Sep 10, 2009

Monster and Mystery Gumplants

Recently I am informed that the corner quadrant of my post-ivy yard looks, let’s see, what’s the word? Oh yes, “terrible.” Which is not what I envisioned last fall as I was swinging the pick ax and dreaming. My general idea for the corner was to anchor it with a Manzanita, place some medium-sized plants like sages in a somewhat naturalistic arrangement around it, and then line the border along the sidewalk with ground-hugging flowers that would drape gracefully over the moss-rock edging. I assigned the low-elevation task to Grindelia stricta var. platyphylla, a cute little gumplant that according to my reading would be tailor-made for the role, giving the sidewalk a gold lining with its cheery blossoms all summer. I also wanted to line the railroad-tie stairs in draping plants (mostly to cover my artfully installed visible rebar!) and I thought I’d try the gumplant along with a number of other plants there.

So I bought a half dozen of the gumplants in 4” pots in January, from a nursery whose description said, and I quote: “Stems are prostrate, forming a 6-8 inch tall plant that grows to 2 feet wide.” They ended up sitting in the driveway for a good couple of months, owing to my sloth-like pace installing the stones and railroad ties, but I finally got them in the ground some time in March, and wasn’t too worried because I know gumplants are tough cookies and would probably settle in quickly. Boy did they. By mid April, I was concerned they were getting unwieldy. By mid May, I was sure they were, and by June they were by far the dominant feature in the landscape. I started to forget what plants might be hiding behind them, save for the occasional glimpse through the odd opening in the Gumplant Thicket of Doom. I think the “6-8 inches tall and 2 feet wide” description was accurate for about one hour some afternoon in early April. The plants are now 3 to 5 feet tall and wide, with an ungovernable urge to sprawl across the sidewalk. My patient neighbors have not complained, even though my yard is located on a major evening constitutional thoroughfare, and strolling couples have had to walk single file to pass my Monster Gummies all summer. I attempted to reign them in by tying them to stakes, and that mostly made them look freakish and distorted, like zombies recoiling from a spritz of holy water. I should have just chopped them back, but the wily gumplants blackmailed me by dangling their flowering stems out over the sidewalk, so that if I cut them back, the corner border would be bloomless. Sucker for blooms that I am, I capitulated and resorted to tying, but it just looks stupid and I find myself increasingly looking forward to dispatching them with Spod (Swinging Pick of Doom) as though they were ivy.

I’m not suggesting gumplants are evil like ivy, it’s just that these were apparently mislabeled. I do have a couple real Grindelia stricta var. platyphylla that I got from
Garden Natives, and they have behaved like they are supposed to—somewhat spreading and very low. The identity of the monsters, I’m afraid, is unknown to me. In certain situations they’d be great, like if you had a vast space and needed unbelievably quick cover that required zero care and also provided sunny flowers. They have a bit of an unpleasant odor, though—sort of an eau de forgot-to-take-the-laundry-out-of-the-washing-machine-for-three-days—so would be better suited well away from the evening constitutional superhighway that is my sidewalk.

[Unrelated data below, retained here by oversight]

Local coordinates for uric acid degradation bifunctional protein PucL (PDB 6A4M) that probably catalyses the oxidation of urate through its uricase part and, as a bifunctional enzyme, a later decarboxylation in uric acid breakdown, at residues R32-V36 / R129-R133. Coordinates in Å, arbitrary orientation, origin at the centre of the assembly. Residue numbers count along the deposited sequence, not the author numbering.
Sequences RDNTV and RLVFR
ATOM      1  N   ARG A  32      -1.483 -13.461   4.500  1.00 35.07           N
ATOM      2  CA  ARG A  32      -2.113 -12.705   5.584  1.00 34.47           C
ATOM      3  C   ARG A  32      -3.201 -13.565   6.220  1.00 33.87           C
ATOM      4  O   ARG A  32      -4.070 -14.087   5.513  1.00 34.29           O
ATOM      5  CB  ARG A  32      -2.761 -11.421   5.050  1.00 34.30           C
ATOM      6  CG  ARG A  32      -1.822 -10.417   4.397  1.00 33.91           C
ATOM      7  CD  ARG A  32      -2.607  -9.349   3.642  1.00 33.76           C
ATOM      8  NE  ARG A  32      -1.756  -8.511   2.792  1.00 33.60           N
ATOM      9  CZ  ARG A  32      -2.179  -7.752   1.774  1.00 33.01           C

Still, I figure even a ragged thicket with some yellow flowers is better than bare ground, so I’ll leave the Monster Gummies till (re)planting time. I’ve noticed Grindelias are pretty enthusiastic about reseeding, so I anticipate pulling a whole lot of Children of the Monster Gummies over the winter. They could easily be utilized like annuals, but I don’t think this year’s look is a look I want recreated.

However, there is also some Mystery Gummy species that has behaved quite differently, and which I won’t be taking out at all, as long as it keeps looking so fabulous. I am embarrassed to say I don’t know its identity either.
I think I had some seeds of straight Grindelia stricta that I tossed about randomly (note to self, start keeping records), so it may be that, but I see that plant on hikes, and it tends to be, oh, a quarter the size. Granted, many of the plants in the corner quadrant have gone Michael Jordan on me, for some reason I’ve yet to understand, and these Mystery Gummies are over six feet high. No, for real. I can stand next to them and they tower above me. They have only a few stems each, so they’re marvelously willowy and haven’t intruded on neighboring plants at all; they’re like Grindelia trees that add a nice vertical element to the space. I adore their silhouettes against the sky as I stand on the sidewalk looking up at them, and I plan to keep them as long as they keep doing what they’re doing.

So to sum, Mystery Grindelias in, Monster Grindelias out. Once the monsters are out, I may go to a nursery and ask the real Grindelia stricta var. platyphylla to stand up, and I’ll get several, in order to fulfill my original gold-lined vision. In addition, I think I’ll mix in another sunny yellow low-grower that I’m very pleased with so far, Eriophyllum lanatum. I bought just one last year, but it’s proved very easy to propagate by cuttings, so I now have several. I quite like its daisy flowers--the center is the same sunny yellow as the rays, which I find very charming, like little suns in a kid’s drawing. It crossed my mind to also try edging with some more of the plants that have worked well lining the stairs, such as Heterotheca sessiliflora and Erigeron glaucus ‘Wayne Roderick’, but I think the heat blast from the sidewalk may prohibit their traveling too low in the yard. I also just recently realized that there are cultivars of Epilobium that are supposed to stay low, and they should be able to take the heat, so I may throw them into the border mix for a perky red-and-gold ensemble.

Please post any suggestions you might have!

Sep 1, 2009

The Ivy War

How a Brutal 40-Year Ivy Reign Was Ended
By Jess “Ken Burns” Kolman

Accounts of the precise beginning of the Ivy War differ, but most historians point to the Christmas Light Uprising of 2006. Rumors of a resistance movement had been circulating since the turnover of the yard’s human ownership in 2002, but until late 2006, the brutal Algerian Ivy regime, installed in 1966, had maintained an unchallenged stranglehold on the entire front, corner and south side sectors of the yard. Any object daring to stand in the ivy’s way, such as the house or trees, would be summarily smothered and consumed. However, in December 2006, the ivy’s ruthless repression of the human resident’s attempt to erect a ladder to put up Christmas lights sparked an anti-ivy uprising that gave the resistance courage. During the melee, several ivy strands were severed to make way for the ladder, and this may have made the ivy appear vulnerable. Emboldened, the resistance commenced a barrage of strategic attacks beginning in early 2007, focusing on the northern highlands region of the yard.